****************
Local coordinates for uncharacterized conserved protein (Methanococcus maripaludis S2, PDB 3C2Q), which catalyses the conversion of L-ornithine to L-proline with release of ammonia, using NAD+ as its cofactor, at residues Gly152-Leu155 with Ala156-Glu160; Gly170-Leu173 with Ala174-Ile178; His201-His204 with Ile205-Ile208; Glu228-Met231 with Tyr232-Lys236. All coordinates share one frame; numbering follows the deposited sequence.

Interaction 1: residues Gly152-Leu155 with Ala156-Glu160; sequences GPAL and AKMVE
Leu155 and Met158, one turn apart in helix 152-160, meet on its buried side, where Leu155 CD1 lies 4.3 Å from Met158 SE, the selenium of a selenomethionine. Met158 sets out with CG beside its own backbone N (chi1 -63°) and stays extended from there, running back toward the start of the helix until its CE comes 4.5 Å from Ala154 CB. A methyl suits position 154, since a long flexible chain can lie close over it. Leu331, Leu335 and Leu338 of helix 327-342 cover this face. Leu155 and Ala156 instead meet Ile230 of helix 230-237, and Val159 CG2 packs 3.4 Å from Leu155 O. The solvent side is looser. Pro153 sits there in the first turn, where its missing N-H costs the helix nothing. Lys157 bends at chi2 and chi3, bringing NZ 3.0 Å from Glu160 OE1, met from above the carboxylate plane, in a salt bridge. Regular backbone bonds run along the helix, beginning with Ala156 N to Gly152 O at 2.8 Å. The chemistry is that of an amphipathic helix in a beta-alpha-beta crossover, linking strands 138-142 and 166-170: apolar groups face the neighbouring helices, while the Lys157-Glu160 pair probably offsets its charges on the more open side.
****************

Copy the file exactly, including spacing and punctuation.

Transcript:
Local coordinates for uncharacterized conserved protein (Methanococcus maripaludis S2, PDB 3C2Q), which catalyses the conversion of L-ornithine to L-proline with release of ammonia, using NAD+ as its cofactor, at residues Gly152-Leu155 with Ala156-Glu160; Gly170-Leu173 with Ala174-Ile178; His201-His204 with Ile205-Ile208; Glu228-Met231 with Tyr232-Lys236. All coordinates share one frame; numbering follows the deposited sequence.

Interaction 1: residues Gly152-Leu155 with Ala156-Glu160; sequences GPAL and AKMVE
Leu155 and Met158, one turn apart in helix 152-160, meet on its buried side, where Leu155 CD1 lies 4.3 Å from Met158 SE, the selenium of a selenomethionine. Met158 sets out with CG beside its own backbone N (chi1 -63°) and stays extended from there, running back toward the start of the helix until its CE comes 4.5 Å from Ala154 CB. A methyl suits position 154, since a long flexible chain can lie close over it. Leu331, Leu335 and Leu338 of helix 327-342 cover this face. Leu155 and Ala156 instead meet Ile230 of helix 230-237, and Val159 CG2 packs 3.4 Å from Leu155 O. The solvent side is looser. Pro153 sits there in the first turn, where its missing N-H costs the helix nothing. Lys157 bends at chi2 and chi3, bringing NZ 3.0 Å from Glu160 OE1, met from above the carboxylate plane, in a salt bridge. Regular backbone bonds run along the helix, beginning with Ala156 N to Gly152 O at 2.8 Å. The chemistry is that of an amphipathic helix in a beta-alpha-beta crossover, linking strands 138-142 and 166-170: apolar groups face the neighbouring helices, while the Lys157-Glu160 pair probably offsets its charges on the more open side.